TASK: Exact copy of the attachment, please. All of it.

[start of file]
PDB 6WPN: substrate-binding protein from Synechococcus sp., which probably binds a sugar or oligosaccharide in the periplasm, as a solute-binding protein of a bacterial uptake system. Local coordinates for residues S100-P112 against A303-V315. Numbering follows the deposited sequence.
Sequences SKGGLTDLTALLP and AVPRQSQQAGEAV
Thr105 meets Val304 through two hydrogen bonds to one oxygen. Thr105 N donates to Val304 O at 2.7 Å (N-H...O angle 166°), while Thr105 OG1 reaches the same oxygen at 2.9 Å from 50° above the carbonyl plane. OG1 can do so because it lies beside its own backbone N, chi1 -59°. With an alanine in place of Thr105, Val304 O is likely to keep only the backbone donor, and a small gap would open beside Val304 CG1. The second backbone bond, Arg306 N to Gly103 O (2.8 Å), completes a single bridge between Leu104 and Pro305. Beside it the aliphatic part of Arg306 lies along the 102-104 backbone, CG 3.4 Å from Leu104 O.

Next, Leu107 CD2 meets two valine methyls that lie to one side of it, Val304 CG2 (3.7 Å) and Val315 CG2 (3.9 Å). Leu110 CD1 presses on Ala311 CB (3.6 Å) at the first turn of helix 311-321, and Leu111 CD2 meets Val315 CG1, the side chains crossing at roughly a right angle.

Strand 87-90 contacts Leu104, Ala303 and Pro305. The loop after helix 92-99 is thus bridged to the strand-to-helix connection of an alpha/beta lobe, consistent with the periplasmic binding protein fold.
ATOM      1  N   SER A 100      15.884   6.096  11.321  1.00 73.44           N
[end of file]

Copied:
PDB 6WPN: substrate-binding protein from Synechococcus sp., which probably binds a sugar or oligosaccharide in the periplasm, as a solute-binding protein of a bacterial uptake system. Local coordinates for residues S100-P112 against A303-V315. Numbering follows the deposited sequence.
Sequences SKGGLTDLTALLP and AVPRQSQQAGEAV
Thr105 meets Val304 through two hydrogen bonds to one oxygen. Thr105 N donates to Val304 O at 2.7 Å (N-H...O angle 166°), while Thr105 OG1 reaches the same oxygen at 2.9 Å from 50° above the carbonyl plane. OG1 can do so because it lies beside its own backbone N, chi1 -59°. With an alanine in place of Thr105, Val304 O is likely to keep only the backbone donor, and a small gap would open beside Val304 CG1. The second backbone bond, Arg306 N to Gly103 O (2.8 Å), completes a single bridge between Leu104 and Pro305. Beside it the aliphatic part of Arg306 lies along the 102-104 backbone, CG 3.4 Å from Leu104 O.

Next, Leu107 CD2 meets two valine methyls that lie to one side of it, Val304 CG2 (3.7 Å) and Val315 CG2 (3.9 Å). Leu110 CD1 presses on Ala311 CB (3.6 Å) at the first turn of helix 311-321, and Leu111 CD2 meets Val315 CG1, the side chains crossing at roughly a right angle.

Strand 87-90 contacts Leu104, Ala303 and Pro305. The loop after helix 92-99 is thus bridged to the strand-to-helix connection of an alpha/beta lobe, consistent with the periplasmic binding protein fold.
ATOM      1  N   SER A 100      15.884   6.096  11.321  1.00 73.44           N